We focused our analysis on the differential drug effects among molecular subtypes of CLL. First, we found that IGHV-mutated CLLs (M-CLLs) became more primed to apoptosis than IGHV-unmutated CLLs (U-CLLs) across the panel of drugs (p<0.001, paired t-test) and significantly in response to fludarabine and umbralisib (FDR<0.1, t-test). Second, we compared drug-induced apoptotic priming among 8 CLL subtypes (i.e. RNA expression clusters (ECs); Knisbacher et al.). Notable among the many drug priming-EC relationships was that within M-CLL ECs, venetoclax was most effective in EC-m3 (high IL-10 expression) and least effective in EC-m2 (low IL-10 and enriched in trisomy 12). Interestingly, EC-m1, associated with high TFEC expression and poor outcome, was most sensitive to nutlin-3. For U-CLLs, EC-u1 was most sensitive to gandotinib and EC-u2 to navitoclax. EC-i, associated with the intermediate methylation subtype of CLL, was the most resistant EC to ibrutinib but was very sensitive to navitoclax, more than to any other drug.

Altogether, we present a framework that links ex-vivo drug response with molecular features including expression subtypes to highlight new therapeutic opportunities in CLL.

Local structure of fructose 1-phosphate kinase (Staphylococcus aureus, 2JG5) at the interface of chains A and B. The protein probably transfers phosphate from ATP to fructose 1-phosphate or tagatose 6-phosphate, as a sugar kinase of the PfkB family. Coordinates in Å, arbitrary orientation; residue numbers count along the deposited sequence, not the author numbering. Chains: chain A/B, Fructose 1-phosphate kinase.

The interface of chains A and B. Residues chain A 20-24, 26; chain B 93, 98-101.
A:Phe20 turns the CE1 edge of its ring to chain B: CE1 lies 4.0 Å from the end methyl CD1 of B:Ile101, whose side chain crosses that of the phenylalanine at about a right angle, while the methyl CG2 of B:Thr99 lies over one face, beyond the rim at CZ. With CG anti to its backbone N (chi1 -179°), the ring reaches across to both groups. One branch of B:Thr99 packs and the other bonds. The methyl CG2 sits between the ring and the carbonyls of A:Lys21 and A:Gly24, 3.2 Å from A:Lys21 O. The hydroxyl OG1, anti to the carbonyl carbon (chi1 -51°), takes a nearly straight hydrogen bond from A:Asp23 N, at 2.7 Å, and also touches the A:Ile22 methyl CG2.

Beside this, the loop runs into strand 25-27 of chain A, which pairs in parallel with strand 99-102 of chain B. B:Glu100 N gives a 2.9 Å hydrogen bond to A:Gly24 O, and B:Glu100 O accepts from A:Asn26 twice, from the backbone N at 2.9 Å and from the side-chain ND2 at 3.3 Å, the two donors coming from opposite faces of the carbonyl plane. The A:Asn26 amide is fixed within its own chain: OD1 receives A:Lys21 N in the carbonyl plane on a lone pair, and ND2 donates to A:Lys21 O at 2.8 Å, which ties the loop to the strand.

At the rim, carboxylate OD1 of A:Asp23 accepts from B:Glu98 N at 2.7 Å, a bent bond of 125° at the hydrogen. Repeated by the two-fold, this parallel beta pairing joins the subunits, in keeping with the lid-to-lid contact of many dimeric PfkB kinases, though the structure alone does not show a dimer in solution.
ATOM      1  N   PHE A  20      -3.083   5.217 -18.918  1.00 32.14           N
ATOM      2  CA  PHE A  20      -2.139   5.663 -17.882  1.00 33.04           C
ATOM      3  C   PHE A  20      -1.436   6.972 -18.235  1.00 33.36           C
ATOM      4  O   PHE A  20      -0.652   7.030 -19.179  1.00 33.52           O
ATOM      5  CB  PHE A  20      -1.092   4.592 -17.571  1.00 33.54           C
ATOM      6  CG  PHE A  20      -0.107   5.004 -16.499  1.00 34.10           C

Disclosures: Neuberg: Madrigal Pharmaceuticals: Current equity holder in publicly-traded company. Wu: Pharmacyclics: Research Funding; BioNTech: Current equity holder in publicly-traded company. Brown: Verastem/SecuraBio: Research Funding; Loxo/Lilly: Research Funding; Gilead: Research Funding; Rigel: Consultancy; Pfizer: Consultancy; Novartis: Consultancy; Morphosys AG: Consultancy; MEI Pharma: Consultancy, Research Funding; Janssen: Consultancy; Genentech/Roche: Consultancy; Catapult: Consultancy; Bristol-Myers Squibb/Juno/Celgene: Consultancy; Beigene: Consultancy, Research Funding; Acerta/Astra-Zeneca: Consultancy; Abbvie: Consultancy; Sun: Research Funding; TG Therapeutics: Research Funding; Invectys: Other: served on the data safety monitoring committee; Grifols Worldwide Operations: Consultancy; Hutchmed: Consultancy; iOnctura: Consultancy, Research Funding; Pharmacyclics: Consultancy; SecuraBio: Research Funding. Getz: Scorpion Therapeutics: Consultancy, Current equity holder in publicly-traded company, Other: Founder; SignatureAnalyzer-GPU: Patents & Royalties; IBM: Research Funding; Pharmacyclics: Research Funding; MSMuTect: Patents & Royalties; MSMutSig: Patents & Royalties; MSIDetect: Patents & Royalties; POLYSOLVER: Patents & Royalties. Letai: Zentalis Therapeutics: Membership on an entity's Board of Directors or advisory committees; Dialectic Therapeutics: Membership on an entity's Board of Directors or advisory committees; AbbVie: Consultancy, Research Funding; Novartis: Consultancy, Research Funding; Astra-Zeneca: Consultancy, Research Funding; Flash Therapeutics: Membership on an entity's Board of Directors or advisory committees.

*signifies non-member of ASH